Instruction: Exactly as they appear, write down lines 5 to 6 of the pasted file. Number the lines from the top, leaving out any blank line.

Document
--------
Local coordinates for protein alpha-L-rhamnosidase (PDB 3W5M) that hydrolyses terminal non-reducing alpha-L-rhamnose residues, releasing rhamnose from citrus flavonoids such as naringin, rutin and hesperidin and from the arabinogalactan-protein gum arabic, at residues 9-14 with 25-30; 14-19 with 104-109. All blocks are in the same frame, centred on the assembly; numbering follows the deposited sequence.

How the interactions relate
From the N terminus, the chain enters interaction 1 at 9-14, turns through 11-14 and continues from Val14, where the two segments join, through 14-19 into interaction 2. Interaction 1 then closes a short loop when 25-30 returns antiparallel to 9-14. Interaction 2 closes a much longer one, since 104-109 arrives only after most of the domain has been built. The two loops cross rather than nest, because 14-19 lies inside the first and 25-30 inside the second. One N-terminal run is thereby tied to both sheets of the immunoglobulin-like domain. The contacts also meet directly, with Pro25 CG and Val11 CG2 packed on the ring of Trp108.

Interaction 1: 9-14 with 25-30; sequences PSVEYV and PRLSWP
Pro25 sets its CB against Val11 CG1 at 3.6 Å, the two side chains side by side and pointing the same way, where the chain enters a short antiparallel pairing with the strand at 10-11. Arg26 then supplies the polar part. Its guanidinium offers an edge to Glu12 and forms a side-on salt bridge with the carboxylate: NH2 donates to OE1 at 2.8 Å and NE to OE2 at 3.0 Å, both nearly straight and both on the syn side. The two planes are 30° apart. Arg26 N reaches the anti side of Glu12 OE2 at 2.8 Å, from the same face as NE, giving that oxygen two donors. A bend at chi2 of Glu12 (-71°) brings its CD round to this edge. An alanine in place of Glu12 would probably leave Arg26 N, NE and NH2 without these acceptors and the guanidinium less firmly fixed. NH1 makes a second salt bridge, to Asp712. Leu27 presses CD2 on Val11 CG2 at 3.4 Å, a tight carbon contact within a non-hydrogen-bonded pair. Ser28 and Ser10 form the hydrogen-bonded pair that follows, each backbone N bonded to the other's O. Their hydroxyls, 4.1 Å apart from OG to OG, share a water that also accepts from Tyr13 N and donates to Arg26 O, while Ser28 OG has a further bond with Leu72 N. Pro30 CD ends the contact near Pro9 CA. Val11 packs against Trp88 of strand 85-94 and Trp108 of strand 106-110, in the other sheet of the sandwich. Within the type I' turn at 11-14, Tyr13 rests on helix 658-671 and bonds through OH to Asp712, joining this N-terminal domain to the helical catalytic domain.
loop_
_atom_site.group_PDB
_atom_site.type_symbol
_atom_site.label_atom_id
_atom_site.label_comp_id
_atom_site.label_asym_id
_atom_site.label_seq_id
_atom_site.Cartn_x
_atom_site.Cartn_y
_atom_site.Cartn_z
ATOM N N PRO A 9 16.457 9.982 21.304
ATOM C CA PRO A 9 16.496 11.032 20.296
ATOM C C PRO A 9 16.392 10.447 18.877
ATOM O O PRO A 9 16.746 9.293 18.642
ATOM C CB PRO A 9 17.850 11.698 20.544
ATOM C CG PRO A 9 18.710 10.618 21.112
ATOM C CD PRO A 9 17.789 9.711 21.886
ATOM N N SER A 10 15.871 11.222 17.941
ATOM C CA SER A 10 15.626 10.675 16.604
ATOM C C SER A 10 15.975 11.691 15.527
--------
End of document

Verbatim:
Pro25 sets its CB against Val11 CG1 at 3.6 Å, the two side chains side by side and pointing the same way, where the chain enters a short antiparallel pairing with the strand at 10-11. Arg26 then supplies the polar part. Its guanidinium offers an edge to Glu12 and forms a side-on salt bridge with the carboxylate: NH2 donates to OE1 at 2.8 Å and NE to OE2 at 3.0 Å, both nearly straight and both on the syn side. The two planes are 30° apart. Arg26 N reaches the anti side of Glu12 OE2 at 2.8 Å, from the same face as NE, giving that oxygen two donors. A bend at chi2 of Glu12 (-71°) brings its CD round to this edge. An alanine in place of Glu12 would probably leave Arg26 N, NE and NH2 without these acceptors and the guanidinium less firmly fixed. NH1 makes a second salt bridge, to Asp712. Leu27 presses CD2 on Val11 CG2 at 3.4 Å, a tight carbon contact within a non-hydrogen-bonded pair. Ser28 and Ser10 form the hydrogen-bonded pair that follows, each backbone N bonded to the other's O. Their hydroxyls, 4.1 Å apart from OG to OG, share a water that also accepts from Tyr13 N and donates to Arg26 O, while Ser28 OG has a further bond with Leu72 N. Pro30 CD ends the contact near Pro9 CA. Val11 packs against Trp88 of strand 85-94 and Trp108 of strand 106-110, in the other sheet of the sandwich. Within the type I' turn at 11-14, Tyr13 rests on helix 658-671 and bonds through OH to Asp712, joining this N-terminal domain to the helical catalytic domain.
loop_